Updated: May 10, 2019
For folks who are new to consulting, the path to getting business can be a stress-inducing mystery. Other than responding to competitive Requests for Proposals, what do you do to get business? How do you get people to hire you? Where do you even start?!
When I first starting consulting at a firm, I had to figure out how to seek and get business under trying circumstances. I worked in the New York City office, which was a pretty new office. I was only the seventh person they hired for that office. Our firm was not well known in the New York market. The work I did was not something our firm was known for either, and there were several other firms that were very well known for that work. It felt daunting to say the least!
Over time, I started to see that the business development path often followed a standard process. I found it useful to look at the overall process and then break it down into manageable steps—with each step having different priorities and tasks. The typical process is:
In this blog, I’ll walk through the first two steps in this process. I’ll explain what the priorities are and some of the typical things you can do to get to the next step. I’ll also give you some insider tips about what I and other consultants have discovered works best.
1. Identify Prospects
The priority for this step is to create a list of solid prospects. Prospects are the specific people you are going to try to get business from. Solid means that you have good reason to believe that those prospects could yield engagements for you, if properly cultivated.
Your goal here is to be Goldilocks! You don’t want a list so long that it is overwhelming and unmanageable. You also don’t want a list so short that you will barely have any options to pursue. You want to find the sweet spot where you can use your business development time, energy, and effort strategically. Business development is time that you do not get paid for, so you want to be as surgical as possible.
Note that this step assumes that you have already done the work to clarify and articulate what you can offer clients. This is a critical step! If you haven’t clarified what you can offer, your ability to identify realistic prospects will be diminished. You will likely end up with a scattershot list of prospects. It also will make it difficult to offer something clear and compelling when you are in front of potential clients. If you need help clarifying and articulating what you can do for clients, I’ve got a tool that can walk you through it step by step. Know Your Zone: The Consultant’s Guide to Describing What You Can Do will get you ready to identify solid prospects, easily pitch what you can do for them, and get you clients!
Once you know what you can do for clients, you’re ready to build your list of solid prospects. The best way to approach this is to create a list of about 20-25 people who you think may need what you have to offer.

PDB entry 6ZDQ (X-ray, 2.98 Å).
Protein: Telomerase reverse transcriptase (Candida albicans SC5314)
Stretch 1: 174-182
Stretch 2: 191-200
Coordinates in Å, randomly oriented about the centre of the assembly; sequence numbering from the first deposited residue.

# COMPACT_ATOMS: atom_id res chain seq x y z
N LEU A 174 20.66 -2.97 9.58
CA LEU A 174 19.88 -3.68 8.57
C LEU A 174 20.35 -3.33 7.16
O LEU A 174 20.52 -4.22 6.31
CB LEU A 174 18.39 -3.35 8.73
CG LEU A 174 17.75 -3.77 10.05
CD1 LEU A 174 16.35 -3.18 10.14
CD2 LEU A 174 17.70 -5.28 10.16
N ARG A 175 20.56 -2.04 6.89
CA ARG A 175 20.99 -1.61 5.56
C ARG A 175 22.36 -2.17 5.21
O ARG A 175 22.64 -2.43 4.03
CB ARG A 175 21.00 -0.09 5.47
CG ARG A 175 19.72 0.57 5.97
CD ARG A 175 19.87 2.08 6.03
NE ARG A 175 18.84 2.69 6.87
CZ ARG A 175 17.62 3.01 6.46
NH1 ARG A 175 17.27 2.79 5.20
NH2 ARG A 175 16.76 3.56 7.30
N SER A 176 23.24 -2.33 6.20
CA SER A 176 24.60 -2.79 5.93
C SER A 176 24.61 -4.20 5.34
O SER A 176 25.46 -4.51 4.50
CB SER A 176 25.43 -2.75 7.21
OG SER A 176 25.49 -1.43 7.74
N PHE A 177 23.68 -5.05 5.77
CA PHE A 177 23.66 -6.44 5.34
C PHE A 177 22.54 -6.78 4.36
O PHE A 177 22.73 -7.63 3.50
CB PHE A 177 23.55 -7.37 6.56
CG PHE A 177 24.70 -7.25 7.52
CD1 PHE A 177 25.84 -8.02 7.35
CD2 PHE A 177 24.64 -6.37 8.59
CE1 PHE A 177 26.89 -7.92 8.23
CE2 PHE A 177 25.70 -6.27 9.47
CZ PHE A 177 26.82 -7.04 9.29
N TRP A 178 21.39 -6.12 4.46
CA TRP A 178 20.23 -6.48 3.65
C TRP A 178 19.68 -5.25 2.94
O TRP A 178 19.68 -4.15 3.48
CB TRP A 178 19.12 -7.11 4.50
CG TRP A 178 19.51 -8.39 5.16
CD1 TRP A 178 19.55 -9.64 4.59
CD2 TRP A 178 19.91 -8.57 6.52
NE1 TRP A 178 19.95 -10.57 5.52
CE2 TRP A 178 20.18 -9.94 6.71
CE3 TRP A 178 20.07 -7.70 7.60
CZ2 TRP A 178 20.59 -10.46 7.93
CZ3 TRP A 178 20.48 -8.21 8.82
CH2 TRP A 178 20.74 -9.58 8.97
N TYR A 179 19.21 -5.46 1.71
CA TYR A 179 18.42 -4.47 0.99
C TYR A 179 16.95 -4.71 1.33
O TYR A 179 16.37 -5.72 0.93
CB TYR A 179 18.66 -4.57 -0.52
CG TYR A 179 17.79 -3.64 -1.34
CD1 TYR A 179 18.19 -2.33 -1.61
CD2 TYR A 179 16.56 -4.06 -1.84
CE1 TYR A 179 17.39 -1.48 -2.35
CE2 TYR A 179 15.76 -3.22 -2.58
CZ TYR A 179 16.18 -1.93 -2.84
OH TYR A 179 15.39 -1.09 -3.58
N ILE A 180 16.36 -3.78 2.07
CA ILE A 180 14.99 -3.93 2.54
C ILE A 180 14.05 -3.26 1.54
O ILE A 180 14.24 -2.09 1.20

If you can’t come up with 20 people, then treat some people who you respect in your field to a free meal and ask them to help you come up with names. Make sure you tell them what you are planning to sell as a consultant so that they can help identify solid prospects. (They also may be able to introduce you to some of the people they suggested. More on that later…)
Now take your list of 20-25 people and segment it into two categories:
Hot Prospects: These are people who you know, who know you well, and who need what you have to offer. They should be easy to get a meeting with and already know you do great work or have a great reputation. They also are people who you know have a need that you can help them with. You think you could get a contract with them within 1-2 months.
Medium-Hot Prospects: These are people who you know or who know you well enough or by reputation. You could likely get a meeting with them. You don’t know exactly what they need, but you have reason to believe that they might need something you have to offer. You think you could get a contract with them within 3-4 months.
If there are any people on your original list that are not Hot or Medium-Hot prospects, take them off the list. Really. Take them off. It doesn’t mean there might not be opportunities you want to explore later, it just won’t be your focus at the beginning.
There are other ways to get prospects, which you can hear about on my podcast and which I dive into in other blogs. But this is one of the best ways to start because these prospects are often more solid.
2. Cultivate Prospects
Now that you have your list, you’re ready for the next step: cultivating your prospects. The priority for cultivating prospects is to get in front of your prospects and get a contract.
Get Meetings with Prospects
Start with your Hot Prospects. The first priority for this step is to get in front of the client. Whether it’s a meeting or a coffee date, it’s important to try to get direct, in-person contact. For most people, there’s no better way to cultivate prospects than face-to-face. If you can, offer to go to where they are to make it as easy as possible for them to say yes to meeting with you. If they only offer a phone call, take it, but do your best to get in front of them short of being annoying! (Critical Tip: Be persistent but not annoying.)
If you don’t know the prospect well enough to get a meeting, then find people who can make an introduction. If you asked people to help you come up with names for your prospects, ask them if they can introduce you. Make it easy for them to do it. If they are going to email them, write their email for them! If they are going to see them in person, offer to give them a couple bullet points that describe you.
Prepare, Prepare, Prepare